A page out of campus women’s history
Prytanean Society’s century-old legacy is alive and well today

By Nancy Bronstein, Public Affairs


gym class

Shortly after its creation in 1901, the Prytanean Society helped establish a women’s physical education program on campus. Above, women in 1920 exercise in the hall of Phoebe Apperson Hearst’s home, which once stood on the site of today’s Hearst Gymnasium.
Photo courtesy of University Archives

27 February 2002 | Draped on the well-worn couches and chairs of a second floor-lounge in Cesar Chavez Student Center, 24 undergraduate women spend a rainy Wednesday evening planning a food drive and toy drive, a tutoring service and a program for siblings of children with cancer.

This is a meeting of the Prytanean Society — established 100 years ago as the first honor society for women in the nation — which today carries on traditions of stellar academic achievement and an activist agenda of service to the campus and beyond.

With a pledge of “faith, service and loyalty to the University of California,” Prytaneans are initiated with solemn ritual and ceremony. Long white dresses, worn by Prytaneans up until the 1960s, have been replaced by jeans and sweatshirts at the annual ceremony. But today’s initiates still take the society’s oath; sing its hymn (vintage 1910) and sign their names into an historic log begun in 1901.

“The organization has an amazing capacity to evolve, but its purpose stays true,” said Trish Hawthorne, class of ’65, a former president of the active Prytanean alumnae organization. “We have a mandate of service for the university and recognition of women’s leadership.”

Established in 1901 by two undergraduate women with the help of physician and adviser Mary Bennett Ritter, the Prytanean Society was born nearly two decades before U.S. women won the right to vote. Back then, Berkeley was home to some 2,000 students — 40 percent of them women — and Benjamin Ide Wheeler was president. When Agnes Frisius ’01 and Adele Lewis Grant ’02 suggested forming an honor society to address pressing campus issues, Wheeler, a classics scholar, took to the visionary idea and offered the Greek name Prytanean (pryt-an-EE-an), meaning “council of the chosen ones,” those who watch over the community and are concerned for its welfare.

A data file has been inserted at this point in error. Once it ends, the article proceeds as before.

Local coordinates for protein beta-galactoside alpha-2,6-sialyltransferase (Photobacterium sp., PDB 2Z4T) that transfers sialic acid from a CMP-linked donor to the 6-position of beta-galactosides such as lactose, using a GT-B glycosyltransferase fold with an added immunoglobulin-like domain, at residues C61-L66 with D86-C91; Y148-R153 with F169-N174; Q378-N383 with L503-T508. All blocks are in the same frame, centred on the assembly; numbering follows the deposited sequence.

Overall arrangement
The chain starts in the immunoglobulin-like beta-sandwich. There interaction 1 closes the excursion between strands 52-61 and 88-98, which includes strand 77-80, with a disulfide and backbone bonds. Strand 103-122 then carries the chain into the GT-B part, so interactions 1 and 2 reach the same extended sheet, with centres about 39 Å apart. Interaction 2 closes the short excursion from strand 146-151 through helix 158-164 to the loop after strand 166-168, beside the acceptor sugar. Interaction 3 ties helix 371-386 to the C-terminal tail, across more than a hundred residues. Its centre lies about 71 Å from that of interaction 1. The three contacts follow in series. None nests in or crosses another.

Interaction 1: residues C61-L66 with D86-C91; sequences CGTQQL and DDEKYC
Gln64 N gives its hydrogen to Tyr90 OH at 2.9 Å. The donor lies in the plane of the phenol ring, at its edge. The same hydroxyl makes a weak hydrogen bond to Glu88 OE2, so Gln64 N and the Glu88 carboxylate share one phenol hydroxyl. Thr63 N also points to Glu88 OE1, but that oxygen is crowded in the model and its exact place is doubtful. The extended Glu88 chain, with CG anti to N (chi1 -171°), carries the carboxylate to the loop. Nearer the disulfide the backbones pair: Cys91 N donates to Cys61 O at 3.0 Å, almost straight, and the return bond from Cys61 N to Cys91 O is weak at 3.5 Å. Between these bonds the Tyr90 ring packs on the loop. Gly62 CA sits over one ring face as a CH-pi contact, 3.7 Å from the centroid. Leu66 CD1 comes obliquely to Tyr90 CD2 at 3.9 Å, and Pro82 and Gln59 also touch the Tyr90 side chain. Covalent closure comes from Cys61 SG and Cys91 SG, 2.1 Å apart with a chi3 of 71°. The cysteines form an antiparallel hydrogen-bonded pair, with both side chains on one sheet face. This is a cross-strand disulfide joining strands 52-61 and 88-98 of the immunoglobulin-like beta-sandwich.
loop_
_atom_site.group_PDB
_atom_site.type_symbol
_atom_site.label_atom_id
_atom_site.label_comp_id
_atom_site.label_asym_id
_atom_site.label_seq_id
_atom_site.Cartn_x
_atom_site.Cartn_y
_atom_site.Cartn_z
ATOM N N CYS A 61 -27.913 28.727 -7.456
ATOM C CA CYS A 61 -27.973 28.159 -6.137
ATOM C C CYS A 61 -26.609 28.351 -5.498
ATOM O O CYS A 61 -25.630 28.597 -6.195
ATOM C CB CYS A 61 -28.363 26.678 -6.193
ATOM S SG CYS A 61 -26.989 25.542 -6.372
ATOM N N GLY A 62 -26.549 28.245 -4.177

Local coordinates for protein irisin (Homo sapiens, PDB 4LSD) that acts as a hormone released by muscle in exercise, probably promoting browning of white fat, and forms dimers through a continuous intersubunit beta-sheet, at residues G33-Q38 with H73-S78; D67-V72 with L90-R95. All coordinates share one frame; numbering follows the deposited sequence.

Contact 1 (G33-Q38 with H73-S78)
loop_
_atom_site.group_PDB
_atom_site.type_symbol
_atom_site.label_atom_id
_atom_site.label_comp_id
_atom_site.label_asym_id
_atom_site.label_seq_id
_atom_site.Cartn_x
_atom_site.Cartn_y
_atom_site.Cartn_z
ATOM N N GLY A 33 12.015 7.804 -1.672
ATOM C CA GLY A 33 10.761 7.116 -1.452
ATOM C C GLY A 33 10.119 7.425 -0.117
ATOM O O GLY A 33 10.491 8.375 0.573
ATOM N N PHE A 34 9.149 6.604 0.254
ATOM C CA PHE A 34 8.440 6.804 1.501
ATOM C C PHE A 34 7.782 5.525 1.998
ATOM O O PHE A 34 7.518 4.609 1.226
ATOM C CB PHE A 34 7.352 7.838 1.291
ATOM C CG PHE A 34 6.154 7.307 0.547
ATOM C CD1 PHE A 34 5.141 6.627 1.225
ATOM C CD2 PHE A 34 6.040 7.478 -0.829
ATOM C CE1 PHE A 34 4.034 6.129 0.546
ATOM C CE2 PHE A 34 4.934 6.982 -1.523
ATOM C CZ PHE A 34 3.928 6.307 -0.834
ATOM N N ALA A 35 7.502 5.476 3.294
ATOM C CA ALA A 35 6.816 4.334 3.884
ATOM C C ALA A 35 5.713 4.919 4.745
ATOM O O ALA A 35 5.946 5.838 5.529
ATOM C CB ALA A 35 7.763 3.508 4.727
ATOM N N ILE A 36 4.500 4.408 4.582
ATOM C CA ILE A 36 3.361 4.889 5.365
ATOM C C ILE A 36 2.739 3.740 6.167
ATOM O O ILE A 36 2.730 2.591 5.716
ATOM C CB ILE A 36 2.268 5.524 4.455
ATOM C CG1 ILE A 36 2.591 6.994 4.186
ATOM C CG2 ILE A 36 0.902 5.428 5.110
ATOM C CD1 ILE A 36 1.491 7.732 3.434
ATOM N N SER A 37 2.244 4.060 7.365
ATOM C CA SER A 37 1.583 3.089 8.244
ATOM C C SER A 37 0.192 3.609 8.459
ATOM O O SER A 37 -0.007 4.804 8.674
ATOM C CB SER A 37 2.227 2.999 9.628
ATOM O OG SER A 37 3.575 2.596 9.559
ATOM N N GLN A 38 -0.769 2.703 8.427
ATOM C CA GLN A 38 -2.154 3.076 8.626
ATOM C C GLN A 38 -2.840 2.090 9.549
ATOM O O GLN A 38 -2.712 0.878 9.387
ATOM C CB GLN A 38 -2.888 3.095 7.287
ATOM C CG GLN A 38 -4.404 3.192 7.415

Early on, the group identified key issues — student health care and housing, and later, women’s athletics — issues that would define Prytanean for decades.

In its first year, the young Prytaneans launched a campaign to raise $5,000 to establish a student infirmary, which later became Cowell Memorial Hospital and evolved into today’s Tang Center.

Prytanean helped launch a women’s physical education de-partment. In 1937, it opened and operated Ritter Hall, a women’s cooperative dorm, to help meet housing needs of women students.

In the turbulent 1960s and 1970s, Prytanean’s alumnae group annually gave seed money to students for campus and community projects helping fund diverse and lasting projects, from Cal in the Capitol to Clinica de la Raza in Oakland’s Fruitvale district, a still-thriving clinic serving low-income families. More recently it provided funding for the Tang Center, where a room is named for Prytanean.

In 1972 — in acknowledgement of a long tradition of service to the campus — the society was awarded the Berkeley Citation, the campus’s highest honor.

Prytanean Alumnae today has more than 2,500 members, ages 21 to 91. An active multi-generational group with assets of more than $500,000 in endowment, the group offers achievement awards and scholarships to students.

In 1986, it initiated a Faculty Enrichment Award, a $10,000 prize to help women assistant professors on their road to earning tenure. Its first recipient, chemistry professor Angelica Stacy, used the funds, in part, to support research positions for undergraduate women in her labs. Stacy today is the campus’s associate vice provost for faculty equity, a post that further supports women in academia.

A decade later, the award went to nuclear engineering professor Jasmina Vujic, at a time when she was expanding her research into the relatively new field of biomedical engineering.

“When you are struggling to prove yourself to others, (an award like this) gives you a boost to go on and continue what you are trying to do,” said Vujic. “This type of support is just what is needed.”

“This award means a lot at a critical point in the faculty member’s career,” said past president Marcia Gibney, ’60. “We choose women who are engaged in outstanding research and considered role models for young women. There’s still a huge need for gender equity for faculty and students, and Prytanean can help.”


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